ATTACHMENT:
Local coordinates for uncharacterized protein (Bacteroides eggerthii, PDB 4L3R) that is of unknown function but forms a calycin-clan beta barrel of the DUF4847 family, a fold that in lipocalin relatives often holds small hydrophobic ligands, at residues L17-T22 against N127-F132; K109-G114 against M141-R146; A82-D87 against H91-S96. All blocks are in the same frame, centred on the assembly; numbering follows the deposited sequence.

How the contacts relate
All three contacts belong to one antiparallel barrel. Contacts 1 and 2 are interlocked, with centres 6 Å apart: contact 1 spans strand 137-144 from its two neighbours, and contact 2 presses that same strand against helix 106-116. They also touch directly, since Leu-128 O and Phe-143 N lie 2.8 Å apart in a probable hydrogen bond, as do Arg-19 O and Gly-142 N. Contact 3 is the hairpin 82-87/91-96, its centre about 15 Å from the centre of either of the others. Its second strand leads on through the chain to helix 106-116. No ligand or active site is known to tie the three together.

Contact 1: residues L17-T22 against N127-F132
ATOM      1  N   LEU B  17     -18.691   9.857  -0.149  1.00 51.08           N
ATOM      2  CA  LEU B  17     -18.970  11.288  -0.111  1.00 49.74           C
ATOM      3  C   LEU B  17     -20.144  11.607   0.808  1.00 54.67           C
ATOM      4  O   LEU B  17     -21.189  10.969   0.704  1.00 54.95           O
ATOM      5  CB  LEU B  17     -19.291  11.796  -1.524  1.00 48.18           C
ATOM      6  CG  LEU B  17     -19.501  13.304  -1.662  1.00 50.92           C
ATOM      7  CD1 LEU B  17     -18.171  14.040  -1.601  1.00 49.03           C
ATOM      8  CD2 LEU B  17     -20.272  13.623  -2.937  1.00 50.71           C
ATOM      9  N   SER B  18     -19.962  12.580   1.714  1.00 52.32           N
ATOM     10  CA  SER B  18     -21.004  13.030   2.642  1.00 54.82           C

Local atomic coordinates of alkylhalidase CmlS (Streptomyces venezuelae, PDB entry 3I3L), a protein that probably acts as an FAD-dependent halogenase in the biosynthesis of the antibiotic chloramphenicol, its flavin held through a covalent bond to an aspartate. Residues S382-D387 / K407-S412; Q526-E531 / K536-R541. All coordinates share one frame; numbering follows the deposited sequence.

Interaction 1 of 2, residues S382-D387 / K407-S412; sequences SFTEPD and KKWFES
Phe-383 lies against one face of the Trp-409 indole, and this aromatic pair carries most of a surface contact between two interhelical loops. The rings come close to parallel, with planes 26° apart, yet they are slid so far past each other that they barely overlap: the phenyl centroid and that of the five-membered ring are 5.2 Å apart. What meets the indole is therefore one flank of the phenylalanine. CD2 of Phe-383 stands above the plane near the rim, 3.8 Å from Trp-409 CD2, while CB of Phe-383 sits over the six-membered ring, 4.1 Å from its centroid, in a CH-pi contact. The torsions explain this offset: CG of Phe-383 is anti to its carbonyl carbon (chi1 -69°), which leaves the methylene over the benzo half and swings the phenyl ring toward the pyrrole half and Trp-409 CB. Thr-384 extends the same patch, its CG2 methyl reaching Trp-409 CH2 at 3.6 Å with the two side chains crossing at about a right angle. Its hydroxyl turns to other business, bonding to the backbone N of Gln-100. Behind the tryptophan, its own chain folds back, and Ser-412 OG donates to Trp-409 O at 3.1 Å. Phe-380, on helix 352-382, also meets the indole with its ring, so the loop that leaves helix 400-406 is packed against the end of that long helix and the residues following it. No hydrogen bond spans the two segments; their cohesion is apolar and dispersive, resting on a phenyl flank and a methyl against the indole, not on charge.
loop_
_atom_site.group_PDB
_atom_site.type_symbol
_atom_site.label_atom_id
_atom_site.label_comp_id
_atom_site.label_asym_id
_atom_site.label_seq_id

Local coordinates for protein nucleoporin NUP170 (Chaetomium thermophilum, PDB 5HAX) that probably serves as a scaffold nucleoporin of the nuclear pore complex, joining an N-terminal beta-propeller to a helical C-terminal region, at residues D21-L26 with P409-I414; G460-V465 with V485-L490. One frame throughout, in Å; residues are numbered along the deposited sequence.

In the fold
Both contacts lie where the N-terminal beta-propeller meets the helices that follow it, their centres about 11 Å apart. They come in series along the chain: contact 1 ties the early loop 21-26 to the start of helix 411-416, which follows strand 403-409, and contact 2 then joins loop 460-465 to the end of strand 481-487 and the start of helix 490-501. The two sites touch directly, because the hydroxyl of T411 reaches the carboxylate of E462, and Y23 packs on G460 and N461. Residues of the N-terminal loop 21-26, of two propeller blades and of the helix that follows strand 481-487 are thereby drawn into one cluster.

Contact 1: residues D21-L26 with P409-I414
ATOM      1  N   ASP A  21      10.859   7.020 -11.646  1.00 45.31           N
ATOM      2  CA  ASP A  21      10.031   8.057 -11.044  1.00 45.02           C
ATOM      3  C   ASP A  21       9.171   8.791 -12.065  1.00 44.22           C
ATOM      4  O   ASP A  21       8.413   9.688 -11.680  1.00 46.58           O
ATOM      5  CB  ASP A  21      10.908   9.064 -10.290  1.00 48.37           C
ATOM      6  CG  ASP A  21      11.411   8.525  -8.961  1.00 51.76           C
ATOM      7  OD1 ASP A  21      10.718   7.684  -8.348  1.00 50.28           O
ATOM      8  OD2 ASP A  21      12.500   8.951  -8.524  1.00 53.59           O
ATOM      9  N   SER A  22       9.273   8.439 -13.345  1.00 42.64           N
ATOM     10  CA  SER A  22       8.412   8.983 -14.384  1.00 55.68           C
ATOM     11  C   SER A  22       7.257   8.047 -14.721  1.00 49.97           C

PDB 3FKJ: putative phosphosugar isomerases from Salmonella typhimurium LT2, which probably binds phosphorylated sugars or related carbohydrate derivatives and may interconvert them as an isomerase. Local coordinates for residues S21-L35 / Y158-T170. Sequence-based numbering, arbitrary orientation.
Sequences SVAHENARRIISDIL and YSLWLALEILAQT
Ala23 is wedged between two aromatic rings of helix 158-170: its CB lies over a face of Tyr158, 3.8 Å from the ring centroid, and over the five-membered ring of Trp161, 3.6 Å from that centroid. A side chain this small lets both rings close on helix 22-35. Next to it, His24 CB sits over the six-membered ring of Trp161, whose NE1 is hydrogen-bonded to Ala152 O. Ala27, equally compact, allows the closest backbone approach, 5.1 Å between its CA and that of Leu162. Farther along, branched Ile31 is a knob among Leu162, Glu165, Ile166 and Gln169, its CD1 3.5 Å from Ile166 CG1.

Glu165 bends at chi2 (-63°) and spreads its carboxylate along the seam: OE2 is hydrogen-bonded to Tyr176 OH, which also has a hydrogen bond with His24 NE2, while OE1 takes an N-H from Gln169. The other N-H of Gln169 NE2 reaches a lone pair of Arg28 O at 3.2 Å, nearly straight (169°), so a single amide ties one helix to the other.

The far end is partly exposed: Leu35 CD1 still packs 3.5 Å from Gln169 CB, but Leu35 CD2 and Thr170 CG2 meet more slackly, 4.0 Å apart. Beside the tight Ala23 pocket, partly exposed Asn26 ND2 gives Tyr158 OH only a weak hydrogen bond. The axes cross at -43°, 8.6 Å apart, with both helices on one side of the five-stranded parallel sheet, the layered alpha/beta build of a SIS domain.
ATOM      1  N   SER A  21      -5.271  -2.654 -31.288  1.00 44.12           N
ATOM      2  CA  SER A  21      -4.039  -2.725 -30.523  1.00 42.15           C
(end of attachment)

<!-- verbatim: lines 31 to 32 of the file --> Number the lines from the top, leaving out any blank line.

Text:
ATOM      3  C   ASP A  21       9.171   8.791 -12.065  1.00 44.22           C
ATOM      4  O   ASP A  21       8.413   9.688 -11.680  1.00 46.58           O